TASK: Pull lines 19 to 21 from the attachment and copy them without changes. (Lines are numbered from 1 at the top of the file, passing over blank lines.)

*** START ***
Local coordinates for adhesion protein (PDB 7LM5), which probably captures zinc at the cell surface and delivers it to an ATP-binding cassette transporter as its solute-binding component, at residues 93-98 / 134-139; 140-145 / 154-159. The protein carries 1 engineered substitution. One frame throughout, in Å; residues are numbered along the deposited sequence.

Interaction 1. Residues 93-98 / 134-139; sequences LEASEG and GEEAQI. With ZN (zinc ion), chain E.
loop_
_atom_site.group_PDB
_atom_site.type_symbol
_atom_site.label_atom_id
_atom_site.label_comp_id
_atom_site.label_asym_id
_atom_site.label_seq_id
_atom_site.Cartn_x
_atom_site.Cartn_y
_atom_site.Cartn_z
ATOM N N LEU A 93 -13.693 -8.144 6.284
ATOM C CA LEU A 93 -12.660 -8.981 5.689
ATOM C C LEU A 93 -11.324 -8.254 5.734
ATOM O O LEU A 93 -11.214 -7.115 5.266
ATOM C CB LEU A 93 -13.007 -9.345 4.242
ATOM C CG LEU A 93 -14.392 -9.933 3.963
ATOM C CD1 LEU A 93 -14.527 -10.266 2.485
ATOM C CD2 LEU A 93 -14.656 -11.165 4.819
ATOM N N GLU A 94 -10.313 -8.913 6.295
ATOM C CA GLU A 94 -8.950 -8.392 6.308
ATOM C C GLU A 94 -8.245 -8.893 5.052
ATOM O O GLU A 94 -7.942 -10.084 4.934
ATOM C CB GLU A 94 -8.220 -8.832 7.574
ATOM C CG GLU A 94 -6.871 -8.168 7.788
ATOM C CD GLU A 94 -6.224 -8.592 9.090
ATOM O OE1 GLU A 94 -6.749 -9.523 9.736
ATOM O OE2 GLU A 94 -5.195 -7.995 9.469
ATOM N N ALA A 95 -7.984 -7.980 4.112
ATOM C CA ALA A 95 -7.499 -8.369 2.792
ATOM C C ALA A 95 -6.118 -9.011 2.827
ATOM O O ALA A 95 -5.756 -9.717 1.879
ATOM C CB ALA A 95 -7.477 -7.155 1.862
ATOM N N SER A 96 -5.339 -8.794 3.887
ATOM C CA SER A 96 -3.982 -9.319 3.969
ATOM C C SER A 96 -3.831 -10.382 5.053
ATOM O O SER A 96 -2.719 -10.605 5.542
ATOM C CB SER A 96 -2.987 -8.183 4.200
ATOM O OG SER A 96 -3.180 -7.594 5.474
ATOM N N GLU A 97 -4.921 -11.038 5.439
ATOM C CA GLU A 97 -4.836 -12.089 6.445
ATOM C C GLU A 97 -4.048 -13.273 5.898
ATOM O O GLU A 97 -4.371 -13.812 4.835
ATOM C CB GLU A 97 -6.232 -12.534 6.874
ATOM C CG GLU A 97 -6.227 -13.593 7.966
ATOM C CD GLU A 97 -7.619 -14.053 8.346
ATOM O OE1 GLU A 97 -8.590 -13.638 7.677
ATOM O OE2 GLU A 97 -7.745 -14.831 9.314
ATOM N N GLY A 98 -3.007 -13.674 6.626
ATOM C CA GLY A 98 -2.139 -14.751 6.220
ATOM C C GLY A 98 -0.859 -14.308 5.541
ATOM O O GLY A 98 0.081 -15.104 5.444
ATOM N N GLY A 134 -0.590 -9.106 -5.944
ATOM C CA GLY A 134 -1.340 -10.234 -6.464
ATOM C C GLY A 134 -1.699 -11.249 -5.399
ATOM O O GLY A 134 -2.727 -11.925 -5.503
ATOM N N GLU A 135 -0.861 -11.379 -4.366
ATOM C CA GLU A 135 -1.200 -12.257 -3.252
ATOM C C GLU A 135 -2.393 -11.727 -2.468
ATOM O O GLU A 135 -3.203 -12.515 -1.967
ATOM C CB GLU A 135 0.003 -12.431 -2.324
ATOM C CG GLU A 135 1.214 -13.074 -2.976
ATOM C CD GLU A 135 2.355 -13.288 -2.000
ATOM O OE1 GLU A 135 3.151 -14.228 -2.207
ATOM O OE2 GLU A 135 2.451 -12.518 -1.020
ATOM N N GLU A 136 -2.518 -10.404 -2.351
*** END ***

ATOM C CD1 LEU A 93 -14.527 -10.266 2.485
ATOM C CD2 LEU A 93 -14.656 -11.165 4.819
ATOM N N GLU A 94 -10.313 -8.913 6.295